# How to find an ODE with prescribed terminal values?

Let us consider an ODE $$\frac{dx_t^y}{dt}=g(x_t^y),$$ where y is the initial condition i.e. $x_0^y=y$.

Now, given a function $f$ (increasing and smooth) is it possible to find $g$ (i.e. an ODE) such that $$x_1^y = f(y).$$

The motivation comes from the study of particular flows on the bi-dimensional torus and their first return map. The specific question is quite long to explain in detail, but if you are interested I can try to state it better

Note added by B. Kloeckner: this is the improved version of the question, pasted from math.SE. I voted to reopen this version, as I think the question, while deserving this improvement by its authors, was unduly migrated, possibly because some of the voters did not realize that the ODE to be found is autonomous.

Aded in edit: as pointed out by Christian Remling, my answer assumes implicitly that $f'$ never vanish.
Assume $g$ exists as wanted, let $y$ be a point not fixed by $f$ (if $y$ is fixed then we set $g(y)=0$), and let $x$ be the solution of $x'=g(x)$ such that $x(0)=y$. Then by separating variables, we get $$\int_0^1 \frac{x'(t)}{g(x(t))} dt = 1$$ then by using the variable $u=x(t)$, we get $$\int_y^{f(y)} \frac{du}{g(u)} =1$$ Denoting by $G$ an antiderivative of $1/g$ (which must be well defined away from the fixed points of $f$), we are reduced to solve the functional equation $$G\circ f - G =1.$$ Now, given the structure of the line, it is not difficult to construct solutions of this equation by chosing them almost arbitrarily on a fundamental domain and then extend by the functional equation... but this works only on each interval between two fixed points of $f$. The issue of gluing these solutions at fixed points to get a decent $g$ seems not so easy to me (note that $G$ diverges at fixed points, which is pretty unsurprising given that $g$ should vanish there). However, in some cases (e.g. $f$ has no fixed point), it can certainly be done.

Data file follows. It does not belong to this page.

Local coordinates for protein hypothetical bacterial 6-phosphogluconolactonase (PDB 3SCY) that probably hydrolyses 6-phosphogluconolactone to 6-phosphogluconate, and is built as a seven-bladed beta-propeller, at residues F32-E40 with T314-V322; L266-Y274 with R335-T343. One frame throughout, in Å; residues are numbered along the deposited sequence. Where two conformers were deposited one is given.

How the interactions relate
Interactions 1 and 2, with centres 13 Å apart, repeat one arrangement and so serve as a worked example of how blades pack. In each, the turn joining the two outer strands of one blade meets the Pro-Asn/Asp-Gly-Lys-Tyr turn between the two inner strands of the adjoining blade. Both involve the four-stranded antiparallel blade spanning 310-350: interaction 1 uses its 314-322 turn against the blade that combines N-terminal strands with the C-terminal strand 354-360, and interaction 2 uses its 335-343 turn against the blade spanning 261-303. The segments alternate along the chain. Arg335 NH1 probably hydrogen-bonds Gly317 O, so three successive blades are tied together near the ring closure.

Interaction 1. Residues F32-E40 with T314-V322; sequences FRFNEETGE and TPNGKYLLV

In this generality, the answer is no, for the simple reason that a flow always has a positive derivative, so no $f$ with $f'=0$ somewhere can be realized in this way. (Such an $f$ could be fixed point free, of course.)
To spell this out more explicitly, if $\phi_t(y)$ denotes the flow of $\dot{x}=g(x)$, then $u(t;y)=d\phi_t(y)/dy$ obeys$$\dot{u} = g'(u(t;y)) u , \quad\quad u(0)=1 .$$ This is solved by $u(t)=\exp(\int_0^t g'(u(s))\, ds)$; in particular, $u>0$ always, as claimed.